The public comment period for proposed EPA revisions to rules and regulations regarding the use of atrazine ended October 7 but it will still be some time yet before a final decision is made that could ultimately impact 65 million acres of corn, sorghum, and sugarcane nationwide.
“It’s going to have a significant impact on how we use atrazine going forward if this proposal does in fact come to fruition,” said Mark White, Sr. Stewardship Manager for Syngenta, who gave an update on the EPA proposal during a media event this week. The proposed rules published in June would reduce the concentration equivalent level of concern (CE-LOC) from 15 parts per billion to 3.4 parts per billion, reduce atrazine usage to a maximum of 2 pounds per acre per year, prohibit aerial spraying, and ban atrazine applications to saturated soils, as well as within 48 hours of forecast heavy precipitation.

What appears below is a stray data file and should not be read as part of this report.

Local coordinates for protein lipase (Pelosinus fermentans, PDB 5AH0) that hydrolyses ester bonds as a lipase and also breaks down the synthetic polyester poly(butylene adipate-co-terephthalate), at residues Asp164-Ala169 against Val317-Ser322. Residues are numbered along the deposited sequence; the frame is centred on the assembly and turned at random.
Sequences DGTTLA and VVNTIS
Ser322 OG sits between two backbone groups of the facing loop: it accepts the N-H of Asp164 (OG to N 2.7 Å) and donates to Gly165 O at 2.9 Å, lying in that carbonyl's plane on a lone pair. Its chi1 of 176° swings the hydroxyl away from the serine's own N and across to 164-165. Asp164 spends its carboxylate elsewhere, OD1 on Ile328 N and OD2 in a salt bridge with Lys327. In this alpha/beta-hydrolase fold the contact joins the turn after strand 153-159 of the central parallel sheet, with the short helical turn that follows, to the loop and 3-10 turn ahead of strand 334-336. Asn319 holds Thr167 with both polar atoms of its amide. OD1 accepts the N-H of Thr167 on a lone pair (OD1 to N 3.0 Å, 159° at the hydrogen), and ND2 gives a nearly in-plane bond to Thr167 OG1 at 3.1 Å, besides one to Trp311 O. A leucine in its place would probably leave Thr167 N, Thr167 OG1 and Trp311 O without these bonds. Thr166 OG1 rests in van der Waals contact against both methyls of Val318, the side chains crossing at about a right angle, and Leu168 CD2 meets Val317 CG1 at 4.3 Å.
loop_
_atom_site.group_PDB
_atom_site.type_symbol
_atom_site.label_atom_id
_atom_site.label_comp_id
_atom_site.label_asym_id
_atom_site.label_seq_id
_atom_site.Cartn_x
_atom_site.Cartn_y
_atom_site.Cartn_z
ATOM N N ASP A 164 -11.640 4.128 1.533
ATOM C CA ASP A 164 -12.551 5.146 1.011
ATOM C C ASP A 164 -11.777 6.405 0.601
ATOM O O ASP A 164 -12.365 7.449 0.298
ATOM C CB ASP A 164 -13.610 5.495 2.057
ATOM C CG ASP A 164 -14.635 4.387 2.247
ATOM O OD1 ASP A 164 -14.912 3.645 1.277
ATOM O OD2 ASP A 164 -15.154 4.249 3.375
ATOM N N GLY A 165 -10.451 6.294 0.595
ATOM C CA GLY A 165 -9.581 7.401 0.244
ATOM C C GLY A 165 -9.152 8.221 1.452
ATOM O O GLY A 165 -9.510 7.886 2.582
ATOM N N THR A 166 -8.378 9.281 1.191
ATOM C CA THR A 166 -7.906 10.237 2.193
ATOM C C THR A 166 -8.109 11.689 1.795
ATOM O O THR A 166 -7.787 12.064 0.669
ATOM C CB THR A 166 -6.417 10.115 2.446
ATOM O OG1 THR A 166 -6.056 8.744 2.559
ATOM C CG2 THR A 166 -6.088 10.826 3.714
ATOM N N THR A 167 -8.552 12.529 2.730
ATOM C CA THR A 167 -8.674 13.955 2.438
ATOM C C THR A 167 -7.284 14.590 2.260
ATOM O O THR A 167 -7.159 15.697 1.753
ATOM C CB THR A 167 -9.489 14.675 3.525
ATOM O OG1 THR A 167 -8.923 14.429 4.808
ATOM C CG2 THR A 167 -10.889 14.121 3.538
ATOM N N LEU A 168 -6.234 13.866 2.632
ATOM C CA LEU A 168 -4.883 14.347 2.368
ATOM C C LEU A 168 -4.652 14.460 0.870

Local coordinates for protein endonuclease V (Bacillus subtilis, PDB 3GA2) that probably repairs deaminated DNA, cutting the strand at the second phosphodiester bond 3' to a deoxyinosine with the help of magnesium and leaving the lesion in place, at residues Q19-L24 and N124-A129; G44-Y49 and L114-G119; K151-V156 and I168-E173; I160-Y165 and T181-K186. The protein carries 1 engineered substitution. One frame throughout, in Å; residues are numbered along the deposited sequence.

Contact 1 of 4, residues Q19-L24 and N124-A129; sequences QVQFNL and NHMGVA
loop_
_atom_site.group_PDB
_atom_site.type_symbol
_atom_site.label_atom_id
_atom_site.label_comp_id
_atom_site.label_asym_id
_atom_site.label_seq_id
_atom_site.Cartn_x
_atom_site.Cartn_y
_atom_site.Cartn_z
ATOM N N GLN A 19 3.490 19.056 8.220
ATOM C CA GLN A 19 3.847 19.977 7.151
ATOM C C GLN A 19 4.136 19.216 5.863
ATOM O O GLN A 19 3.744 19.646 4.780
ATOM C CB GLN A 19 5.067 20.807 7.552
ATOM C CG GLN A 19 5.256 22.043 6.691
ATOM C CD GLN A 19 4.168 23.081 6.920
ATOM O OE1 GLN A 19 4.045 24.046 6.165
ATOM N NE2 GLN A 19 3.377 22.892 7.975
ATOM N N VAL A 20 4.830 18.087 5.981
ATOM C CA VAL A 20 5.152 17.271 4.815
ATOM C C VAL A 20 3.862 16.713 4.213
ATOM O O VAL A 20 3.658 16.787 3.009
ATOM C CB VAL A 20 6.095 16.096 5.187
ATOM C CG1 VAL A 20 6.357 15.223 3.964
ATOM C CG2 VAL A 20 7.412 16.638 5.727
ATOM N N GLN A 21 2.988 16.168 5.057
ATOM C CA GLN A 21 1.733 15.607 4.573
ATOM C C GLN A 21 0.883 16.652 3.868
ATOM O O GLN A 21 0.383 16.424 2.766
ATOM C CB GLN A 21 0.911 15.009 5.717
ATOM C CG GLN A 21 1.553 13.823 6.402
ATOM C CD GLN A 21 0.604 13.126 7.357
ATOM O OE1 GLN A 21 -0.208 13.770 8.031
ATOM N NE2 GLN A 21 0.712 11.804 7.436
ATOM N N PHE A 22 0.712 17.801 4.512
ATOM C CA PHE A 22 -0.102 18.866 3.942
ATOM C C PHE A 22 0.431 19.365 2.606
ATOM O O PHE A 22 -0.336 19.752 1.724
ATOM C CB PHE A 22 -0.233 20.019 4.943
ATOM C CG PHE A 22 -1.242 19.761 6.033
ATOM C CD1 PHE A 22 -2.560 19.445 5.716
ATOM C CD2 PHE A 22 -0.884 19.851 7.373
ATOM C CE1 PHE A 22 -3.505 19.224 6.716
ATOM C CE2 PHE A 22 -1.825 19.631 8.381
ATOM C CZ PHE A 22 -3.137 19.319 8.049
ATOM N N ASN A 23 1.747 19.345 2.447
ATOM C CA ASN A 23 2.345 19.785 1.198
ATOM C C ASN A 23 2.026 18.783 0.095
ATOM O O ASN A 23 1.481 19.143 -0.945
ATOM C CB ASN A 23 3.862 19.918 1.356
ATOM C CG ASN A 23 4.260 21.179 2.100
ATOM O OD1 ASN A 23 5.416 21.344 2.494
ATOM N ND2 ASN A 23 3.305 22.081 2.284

White says EPA received over 68,000 public comments on the proposal, about half of which have been published so far, and EPA has already agreed to have an independent scientific advisory panel review the CE-LOC, which will not happen until sometime next year. In the meantime, the current label and use for atrazine remains in effect. “Even in a worse case scenario, if nothing were to change and the proposal went through as proposed, it would still be over a year, two years from now probably before we saw new labels come out,” said White, and Syngenta remains hopeful that good science will prevail in this case.
Learn more in this interview.
Syngenta media - Mark White interview 9:36